On December 29, 1968, K. Leroy Irvis, a Negro, was brought into the Loyal Order of Moose, Lodge No. 107, appellee, as the guest of a member in good standing of the appellee lodge. Three other guests of the involved member were also present, but Mr. Irvis was the only non-Caucasian member of the party. Appellee's personel refused to serve the party in either its dining room or its bar, and there is no dispute that that refusal was based solely on the fact that one of the members of the party was a Negro. Irvis complained to the Pennsylvania Human Relations Commission, which, on January 13, 1969, instituted a complaint against the appellee lodge, alleging violations of the Public Accommodations Provisions of the Act of October 27, 1955, P. L. 744, as amended by the act of February 28, 1961, P. L. 47, 43 P.S. § 951, et seq., known as the Pennsylvania Human Relations Act. The lodge filed an answer to the complaint, in which it admitted the essential facts, but denied that it maintained a place of public accommodation and therefore claimed that the commission lacked jurisdiction and authority to deal with the refusal of service incident. In accordance with the provisions of the Human Relations Act, the commission conducted an investigation and found probable cause to proceed. Efforts to adjust the matter by conference, conciliation and persuasion were unsuccessful, and the commission then held a public hearing before hearing examiners. The parties entered into an agreed statement of facts which was adopted by the hearing examiners as their findings of fact, the pertinent portions of which are as follows:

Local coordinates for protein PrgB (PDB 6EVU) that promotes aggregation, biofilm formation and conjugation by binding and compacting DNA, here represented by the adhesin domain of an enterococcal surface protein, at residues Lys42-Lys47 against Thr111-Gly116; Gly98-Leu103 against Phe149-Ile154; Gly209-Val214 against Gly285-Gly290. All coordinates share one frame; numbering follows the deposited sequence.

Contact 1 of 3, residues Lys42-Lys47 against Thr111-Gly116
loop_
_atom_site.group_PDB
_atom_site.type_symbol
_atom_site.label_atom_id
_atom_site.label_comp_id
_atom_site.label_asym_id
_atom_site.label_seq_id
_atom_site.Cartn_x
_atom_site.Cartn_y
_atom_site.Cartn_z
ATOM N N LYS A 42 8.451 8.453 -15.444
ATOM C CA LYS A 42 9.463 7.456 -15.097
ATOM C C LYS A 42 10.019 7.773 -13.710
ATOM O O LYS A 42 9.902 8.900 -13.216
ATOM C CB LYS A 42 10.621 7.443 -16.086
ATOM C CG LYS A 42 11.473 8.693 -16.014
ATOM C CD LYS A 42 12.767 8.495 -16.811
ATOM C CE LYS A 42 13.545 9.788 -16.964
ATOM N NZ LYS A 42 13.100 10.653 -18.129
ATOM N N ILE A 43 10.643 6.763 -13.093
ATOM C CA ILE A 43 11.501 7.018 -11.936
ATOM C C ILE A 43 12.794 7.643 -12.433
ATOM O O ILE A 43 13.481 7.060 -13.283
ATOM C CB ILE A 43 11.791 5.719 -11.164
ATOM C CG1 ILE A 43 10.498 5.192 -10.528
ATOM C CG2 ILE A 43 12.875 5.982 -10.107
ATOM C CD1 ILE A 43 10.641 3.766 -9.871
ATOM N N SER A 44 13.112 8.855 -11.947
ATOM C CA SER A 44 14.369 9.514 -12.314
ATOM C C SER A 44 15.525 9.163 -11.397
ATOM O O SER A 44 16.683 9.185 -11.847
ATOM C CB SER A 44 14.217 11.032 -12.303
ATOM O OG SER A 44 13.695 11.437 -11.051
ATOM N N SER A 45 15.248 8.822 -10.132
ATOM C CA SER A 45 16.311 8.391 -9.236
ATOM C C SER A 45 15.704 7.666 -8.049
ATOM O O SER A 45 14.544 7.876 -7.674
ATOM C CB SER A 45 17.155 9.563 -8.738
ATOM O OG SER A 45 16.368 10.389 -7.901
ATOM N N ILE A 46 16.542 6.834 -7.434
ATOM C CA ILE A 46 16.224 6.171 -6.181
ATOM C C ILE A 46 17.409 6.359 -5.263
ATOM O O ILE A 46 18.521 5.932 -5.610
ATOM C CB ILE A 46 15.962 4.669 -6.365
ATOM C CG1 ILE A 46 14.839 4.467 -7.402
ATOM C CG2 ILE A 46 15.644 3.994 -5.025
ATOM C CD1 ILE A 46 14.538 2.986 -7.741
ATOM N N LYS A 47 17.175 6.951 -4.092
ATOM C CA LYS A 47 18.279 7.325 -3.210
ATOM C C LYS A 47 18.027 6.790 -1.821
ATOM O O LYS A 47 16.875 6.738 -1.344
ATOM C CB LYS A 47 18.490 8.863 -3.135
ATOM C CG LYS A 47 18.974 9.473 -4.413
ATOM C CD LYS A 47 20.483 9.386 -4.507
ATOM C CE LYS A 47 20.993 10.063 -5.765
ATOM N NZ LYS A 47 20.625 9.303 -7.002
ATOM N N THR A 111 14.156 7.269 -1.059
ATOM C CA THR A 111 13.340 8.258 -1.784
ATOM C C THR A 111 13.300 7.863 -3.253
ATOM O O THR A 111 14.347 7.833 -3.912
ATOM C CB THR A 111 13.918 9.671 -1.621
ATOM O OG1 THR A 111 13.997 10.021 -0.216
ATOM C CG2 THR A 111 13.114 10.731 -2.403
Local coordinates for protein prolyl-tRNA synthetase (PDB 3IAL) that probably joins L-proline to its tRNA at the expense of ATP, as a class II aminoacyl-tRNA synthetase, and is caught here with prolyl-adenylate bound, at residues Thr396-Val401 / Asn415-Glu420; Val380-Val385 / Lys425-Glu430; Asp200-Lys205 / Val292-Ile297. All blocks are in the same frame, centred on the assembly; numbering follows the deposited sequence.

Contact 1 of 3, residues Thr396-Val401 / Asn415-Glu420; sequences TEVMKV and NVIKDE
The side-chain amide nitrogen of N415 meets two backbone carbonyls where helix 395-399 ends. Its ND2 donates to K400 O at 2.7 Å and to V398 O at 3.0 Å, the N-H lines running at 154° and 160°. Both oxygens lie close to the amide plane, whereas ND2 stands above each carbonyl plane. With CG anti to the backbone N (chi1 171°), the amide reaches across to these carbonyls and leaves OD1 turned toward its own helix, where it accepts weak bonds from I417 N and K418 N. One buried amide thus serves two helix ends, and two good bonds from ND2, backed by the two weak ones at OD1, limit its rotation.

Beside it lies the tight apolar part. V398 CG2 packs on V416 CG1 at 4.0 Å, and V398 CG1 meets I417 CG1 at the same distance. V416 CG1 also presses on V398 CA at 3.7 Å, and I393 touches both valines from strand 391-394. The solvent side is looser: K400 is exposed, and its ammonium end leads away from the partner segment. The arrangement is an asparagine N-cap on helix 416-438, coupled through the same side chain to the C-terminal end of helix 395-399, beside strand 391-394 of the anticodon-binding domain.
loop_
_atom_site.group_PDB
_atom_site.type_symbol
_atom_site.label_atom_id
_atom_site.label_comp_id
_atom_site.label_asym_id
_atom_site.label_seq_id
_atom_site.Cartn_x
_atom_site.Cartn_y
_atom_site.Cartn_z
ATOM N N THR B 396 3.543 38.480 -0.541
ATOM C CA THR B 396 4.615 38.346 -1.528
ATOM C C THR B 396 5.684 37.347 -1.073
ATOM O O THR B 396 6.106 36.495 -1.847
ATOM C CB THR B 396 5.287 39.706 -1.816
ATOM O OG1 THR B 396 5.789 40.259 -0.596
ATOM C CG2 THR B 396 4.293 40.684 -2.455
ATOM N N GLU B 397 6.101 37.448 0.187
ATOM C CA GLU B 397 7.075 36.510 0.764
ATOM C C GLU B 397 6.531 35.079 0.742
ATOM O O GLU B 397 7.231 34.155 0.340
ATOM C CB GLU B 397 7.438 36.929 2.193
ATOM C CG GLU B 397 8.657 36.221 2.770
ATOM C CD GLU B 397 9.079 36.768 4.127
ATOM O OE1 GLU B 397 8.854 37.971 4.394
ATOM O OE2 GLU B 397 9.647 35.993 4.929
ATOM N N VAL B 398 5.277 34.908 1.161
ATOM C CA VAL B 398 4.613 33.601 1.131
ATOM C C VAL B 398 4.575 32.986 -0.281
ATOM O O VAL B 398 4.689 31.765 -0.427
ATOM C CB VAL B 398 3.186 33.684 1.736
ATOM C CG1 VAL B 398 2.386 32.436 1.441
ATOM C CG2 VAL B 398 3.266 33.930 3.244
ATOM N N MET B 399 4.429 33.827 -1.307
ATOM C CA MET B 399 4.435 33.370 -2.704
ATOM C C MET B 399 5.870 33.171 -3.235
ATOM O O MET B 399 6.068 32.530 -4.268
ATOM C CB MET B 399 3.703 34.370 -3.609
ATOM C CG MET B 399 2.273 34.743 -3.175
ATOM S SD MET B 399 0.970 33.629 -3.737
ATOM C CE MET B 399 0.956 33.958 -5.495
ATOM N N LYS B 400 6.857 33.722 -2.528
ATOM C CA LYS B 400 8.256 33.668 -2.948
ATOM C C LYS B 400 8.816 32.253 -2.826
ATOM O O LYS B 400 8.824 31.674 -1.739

"2. The respondent, Loyal Order of Moose, Lodge No. 107, is a private, non-profit Pennsylvania corporation of the first class, operating a club for the entertainment of its members at premises 225 State Street, Harrisburg, Dauphin County, Pennsylvania.